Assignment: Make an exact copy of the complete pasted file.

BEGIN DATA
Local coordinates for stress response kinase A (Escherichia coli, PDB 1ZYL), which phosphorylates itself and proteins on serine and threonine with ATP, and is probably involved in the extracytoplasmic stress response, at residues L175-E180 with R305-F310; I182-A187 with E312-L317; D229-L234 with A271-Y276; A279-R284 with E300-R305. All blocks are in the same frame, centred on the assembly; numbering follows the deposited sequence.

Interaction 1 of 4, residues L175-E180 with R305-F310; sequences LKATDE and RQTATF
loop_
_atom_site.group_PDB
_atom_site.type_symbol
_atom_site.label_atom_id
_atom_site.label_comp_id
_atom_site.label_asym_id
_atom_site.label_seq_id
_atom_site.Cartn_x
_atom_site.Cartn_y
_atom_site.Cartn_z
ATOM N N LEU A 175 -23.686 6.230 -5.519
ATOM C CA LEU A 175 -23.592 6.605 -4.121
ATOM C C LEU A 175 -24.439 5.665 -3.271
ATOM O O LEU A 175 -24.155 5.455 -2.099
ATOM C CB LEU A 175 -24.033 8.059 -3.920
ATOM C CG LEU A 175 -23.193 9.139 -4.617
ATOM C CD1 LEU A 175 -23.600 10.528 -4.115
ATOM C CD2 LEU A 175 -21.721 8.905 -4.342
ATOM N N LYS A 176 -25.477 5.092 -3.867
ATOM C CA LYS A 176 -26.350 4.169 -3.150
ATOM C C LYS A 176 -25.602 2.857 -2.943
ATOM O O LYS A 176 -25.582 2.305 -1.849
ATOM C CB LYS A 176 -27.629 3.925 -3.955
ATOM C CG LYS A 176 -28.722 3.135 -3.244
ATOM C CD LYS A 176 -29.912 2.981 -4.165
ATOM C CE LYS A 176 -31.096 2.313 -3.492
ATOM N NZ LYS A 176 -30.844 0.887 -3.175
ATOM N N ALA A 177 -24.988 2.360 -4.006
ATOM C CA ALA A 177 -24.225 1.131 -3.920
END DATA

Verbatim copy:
Local coordinates for stress response kinase A (Escherichia coli, PDB 1ZYL), which phosphorylates itself and proteins on serine and threonine with ATP, and is probably involved in the extracytoplasmic stress response, at residues L175-E180 with R305-F310; I182-A187 with E312-L317; D229-L234 with A271-Y276; A279-R284 with E300-R305. All blocks are in the same frame, centred on the assembly; numbering follows the deposited sequence.

Interaction 1 of 4, residues L175-E180 with R305-F310; sequences LKATDE and RQTATF
loop_
_atom_site.group_PDB
_atom_site.type_symbol
_atom_site.label_atom_id
_atom_site.label_comp_id
_atom_site.label_asym_id
_atom_site.label_seq_id
_atom_site.Cartn_x
_atom_site.Cartn_y
_atom_site.Cartn_z
ATOM N N LEU A 175 -23.686 6.230 -5.519
ATOM C CA LEU A 175 -23.592 6.605 -4.121
ATOM C C LEU A 175 -24.439 5.665 -3.271
ATOM O O LEU A 175 -24.155 5.455 -2.099
ATOM C CB LEU A 175 -24.033 8.059 -3.920
ATOM C CG LEU A 175 -23.193 9.139 -4.617
ATOM C CD1 LEU A 175 -23.600 10.528 -4.115
ATOM C CD2 LEU A 175 -21.721 8.905 -4.342
ATOM N N LYS A 176 -25.477 5.092 -3.867
ATOM C CA LYS A 176 -26.350 4.169 -3.150
ATOM C C LYS A 176 -25.602 2.857 -2.943
ATOM O O LYS A 176 -25.582 2.305 -1.849
ATOM C CB LYS A 176 -27.629 3.925 -3.955
ATOM C CG LYS A 176 -28.722 3.135 -3.244
ATOM C CD LYS A 176 -29.912 2.981 -4.165
ATOM C CE LYS A 176 -31.096 2.313 -3.492
ATOM N NZ LYS A 176 -30.844 0.887 -3.175
ATOM N N ALA A 177 -24.988 2.360 -4.006
ATOM C CA ALA A 177 -24.225 1.131 -3.920